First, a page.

Hyderabad: Amit, 15, from Karimnagar sat clutching his bleeding eye, crying in pain and urging the driver to drive faster to Sarojini Devi Eye Hospital in the city. He was injured by a rocket bomb.
It took six hours for the vehicle to get to the hospital as people were bursting crackers on the road. “People refuse to give way if it is not an ambulance, but my son was suffering inside the vehicle. The doctors say that his eyesight can be restored,” said Amit’s mother.
Diwali celebrations have left 50 persons partially or fully blinded in the last few days. Doctors at the hospital said all injuries they had treated from Thursday were cracker-related.
Twelve patients had to be admitted for grievous injuries. The youngest was a two-year-old girl who was injured by a ground chakkar.
Seven cranial repair surgeries were done. Hospital superintendent Dr Ravinder Goud said, “We cannot predict the result of the surgeries. We can only hope that every patient’s vision is restored. There have been many cases of corrective surgery and there has been retinal damage in a few cases as well.”
Hospital authorities are expecting more patients from rural areas. “They come the day after Diwali so cracker related injuries continue for two days after the celebrations,” said Dr Goud.
Ms Sapna, 18, a student from Guru Nanak Engineering College, Ibrahim-patnam, was grievously injured in one eye from a rocket bomb during Diwali celebrations held at college hostel.
District medical health officer Dr Padmaja K. said, “She was grievously injured when brought in last night. Her eye has been operated upon but her vision has been damaged. We cannot say how much of it can be recovered till two or three days have passed but the doctors have done all that they can.”
Most of the victims of Diwali ‘festivities’ are children who mostly suffer from burns and eye injuries caused by firecrackers.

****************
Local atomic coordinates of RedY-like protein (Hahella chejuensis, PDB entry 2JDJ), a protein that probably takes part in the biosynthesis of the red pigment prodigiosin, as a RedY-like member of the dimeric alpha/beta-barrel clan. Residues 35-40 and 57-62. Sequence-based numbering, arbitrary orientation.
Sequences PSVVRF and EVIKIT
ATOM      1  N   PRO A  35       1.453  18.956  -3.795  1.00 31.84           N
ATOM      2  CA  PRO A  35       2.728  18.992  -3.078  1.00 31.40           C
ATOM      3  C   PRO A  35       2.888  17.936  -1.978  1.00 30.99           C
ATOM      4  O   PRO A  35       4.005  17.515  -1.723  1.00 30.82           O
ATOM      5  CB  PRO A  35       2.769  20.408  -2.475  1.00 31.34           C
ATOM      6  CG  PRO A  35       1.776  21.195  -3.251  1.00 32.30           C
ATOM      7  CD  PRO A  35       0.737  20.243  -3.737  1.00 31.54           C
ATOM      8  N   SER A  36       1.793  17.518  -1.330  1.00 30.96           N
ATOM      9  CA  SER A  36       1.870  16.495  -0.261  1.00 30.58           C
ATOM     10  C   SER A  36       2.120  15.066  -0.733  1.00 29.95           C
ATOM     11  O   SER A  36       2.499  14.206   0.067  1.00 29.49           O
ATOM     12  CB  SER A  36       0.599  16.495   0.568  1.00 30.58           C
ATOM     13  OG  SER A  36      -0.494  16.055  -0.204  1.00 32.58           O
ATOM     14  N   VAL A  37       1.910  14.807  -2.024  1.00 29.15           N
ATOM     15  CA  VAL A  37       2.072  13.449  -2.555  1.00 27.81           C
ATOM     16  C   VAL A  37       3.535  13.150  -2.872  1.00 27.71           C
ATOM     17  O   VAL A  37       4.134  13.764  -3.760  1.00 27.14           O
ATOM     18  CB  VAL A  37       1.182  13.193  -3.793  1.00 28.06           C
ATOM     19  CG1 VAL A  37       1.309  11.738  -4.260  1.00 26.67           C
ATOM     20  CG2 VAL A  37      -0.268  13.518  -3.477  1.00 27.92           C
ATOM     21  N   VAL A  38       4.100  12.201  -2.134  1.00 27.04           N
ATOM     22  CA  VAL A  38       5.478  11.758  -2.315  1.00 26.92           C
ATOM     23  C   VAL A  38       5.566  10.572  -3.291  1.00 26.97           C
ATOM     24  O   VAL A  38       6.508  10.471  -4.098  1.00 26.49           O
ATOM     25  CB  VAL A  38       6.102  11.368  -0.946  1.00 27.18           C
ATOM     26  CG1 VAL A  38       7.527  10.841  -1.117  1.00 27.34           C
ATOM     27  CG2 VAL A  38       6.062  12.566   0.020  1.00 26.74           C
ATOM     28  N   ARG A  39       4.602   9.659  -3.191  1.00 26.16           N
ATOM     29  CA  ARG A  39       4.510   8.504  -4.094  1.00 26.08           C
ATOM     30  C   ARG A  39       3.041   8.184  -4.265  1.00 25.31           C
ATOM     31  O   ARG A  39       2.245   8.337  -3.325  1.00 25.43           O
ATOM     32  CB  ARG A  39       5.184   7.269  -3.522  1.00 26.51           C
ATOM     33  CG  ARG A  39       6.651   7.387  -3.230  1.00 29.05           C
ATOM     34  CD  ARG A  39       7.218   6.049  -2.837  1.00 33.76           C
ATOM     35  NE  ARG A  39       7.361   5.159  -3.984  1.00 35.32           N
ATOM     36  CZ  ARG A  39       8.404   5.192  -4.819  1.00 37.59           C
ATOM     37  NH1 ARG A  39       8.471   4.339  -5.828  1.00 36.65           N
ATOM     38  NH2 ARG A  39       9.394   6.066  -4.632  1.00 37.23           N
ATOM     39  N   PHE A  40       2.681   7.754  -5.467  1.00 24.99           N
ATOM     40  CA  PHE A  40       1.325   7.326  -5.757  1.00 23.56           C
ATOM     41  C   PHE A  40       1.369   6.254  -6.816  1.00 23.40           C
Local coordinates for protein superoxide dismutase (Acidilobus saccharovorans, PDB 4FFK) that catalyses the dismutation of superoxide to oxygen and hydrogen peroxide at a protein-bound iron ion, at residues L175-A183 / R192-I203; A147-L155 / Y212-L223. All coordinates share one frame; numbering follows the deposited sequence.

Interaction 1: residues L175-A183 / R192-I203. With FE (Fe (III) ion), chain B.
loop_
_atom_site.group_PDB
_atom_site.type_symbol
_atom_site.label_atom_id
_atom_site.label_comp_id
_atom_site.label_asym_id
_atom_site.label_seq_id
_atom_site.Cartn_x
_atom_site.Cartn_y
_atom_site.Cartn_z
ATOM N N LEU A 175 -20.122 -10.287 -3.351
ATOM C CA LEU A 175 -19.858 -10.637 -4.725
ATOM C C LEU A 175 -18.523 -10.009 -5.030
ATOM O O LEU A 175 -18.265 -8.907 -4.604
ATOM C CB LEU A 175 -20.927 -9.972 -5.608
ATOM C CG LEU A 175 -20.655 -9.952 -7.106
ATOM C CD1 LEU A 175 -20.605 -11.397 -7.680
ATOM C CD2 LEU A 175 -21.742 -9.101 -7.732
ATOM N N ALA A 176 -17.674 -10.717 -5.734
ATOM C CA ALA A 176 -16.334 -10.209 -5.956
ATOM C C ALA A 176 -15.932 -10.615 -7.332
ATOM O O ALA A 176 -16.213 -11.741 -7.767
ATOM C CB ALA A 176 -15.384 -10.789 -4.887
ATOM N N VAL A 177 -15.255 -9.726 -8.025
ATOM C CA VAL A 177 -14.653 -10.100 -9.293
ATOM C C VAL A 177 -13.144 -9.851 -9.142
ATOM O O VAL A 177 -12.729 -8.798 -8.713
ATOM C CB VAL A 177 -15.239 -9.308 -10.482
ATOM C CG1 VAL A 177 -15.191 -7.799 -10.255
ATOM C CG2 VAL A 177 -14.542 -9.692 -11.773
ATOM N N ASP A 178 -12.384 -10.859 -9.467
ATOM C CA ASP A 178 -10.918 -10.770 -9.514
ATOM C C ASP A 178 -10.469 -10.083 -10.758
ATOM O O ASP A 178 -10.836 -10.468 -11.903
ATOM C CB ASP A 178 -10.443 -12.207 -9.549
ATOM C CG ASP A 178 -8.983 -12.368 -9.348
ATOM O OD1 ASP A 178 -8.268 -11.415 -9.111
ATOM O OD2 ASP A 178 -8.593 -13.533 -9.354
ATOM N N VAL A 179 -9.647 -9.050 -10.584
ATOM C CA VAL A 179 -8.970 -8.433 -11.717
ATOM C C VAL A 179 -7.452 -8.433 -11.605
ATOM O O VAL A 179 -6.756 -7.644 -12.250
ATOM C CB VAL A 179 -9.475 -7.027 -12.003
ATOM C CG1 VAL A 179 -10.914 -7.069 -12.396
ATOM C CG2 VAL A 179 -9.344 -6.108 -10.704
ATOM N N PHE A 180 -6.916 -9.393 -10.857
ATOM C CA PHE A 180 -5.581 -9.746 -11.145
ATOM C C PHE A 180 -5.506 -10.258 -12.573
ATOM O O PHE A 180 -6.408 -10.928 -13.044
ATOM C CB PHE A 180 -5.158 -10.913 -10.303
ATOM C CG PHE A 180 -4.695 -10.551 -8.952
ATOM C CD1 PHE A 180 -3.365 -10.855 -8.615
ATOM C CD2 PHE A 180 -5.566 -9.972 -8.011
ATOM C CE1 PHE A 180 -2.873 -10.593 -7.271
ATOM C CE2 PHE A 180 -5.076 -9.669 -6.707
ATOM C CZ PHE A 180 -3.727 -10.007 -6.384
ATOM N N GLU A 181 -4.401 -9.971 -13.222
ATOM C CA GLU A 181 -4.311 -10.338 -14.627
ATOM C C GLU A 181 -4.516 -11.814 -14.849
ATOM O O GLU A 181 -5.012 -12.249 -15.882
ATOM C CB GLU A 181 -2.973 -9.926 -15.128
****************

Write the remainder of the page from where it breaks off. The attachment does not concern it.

The superintendent of Gandhi Hospital, Dr Sharath Kumar, says, “We received around eight cases of burns last night and there were only two adults among them. Thankfully, no child was seriously harmed and there were only minor burns but we cannot ignore the fact that many of them had a lucky escape as they were rescued before it could get worse.”
Many patients who came in with burn injuries say that they were not a part of the festivities but just happened to get caught between people who were celebrating. Osmania Hospital superintendent, G.V.S. Murthy, says, “We got 10 young patients with cracker burns. A lot of crackers like atom bombs are lit and then thrown into the air, harming passersby. This act of carelessness leads to so many injuries. They might be unintentional, but they are brutal.”
Parents need to be very vigilant when their children light crackers and must ensure young children are not given anything but sparklers. “Even sparklers can cause harm to children.
Most parents just give crackers to children and engage in some other work, which causes injuries. Giving children powerful crackers and not watching over them is dangerous. Children are innately curious and might not move away after lighting a cracker, but will continue to watch it light up,” says Dr Ravinder Goud, superintendent of the Sarojini Devi Eye Hospital, which treated many patients with eye injuries.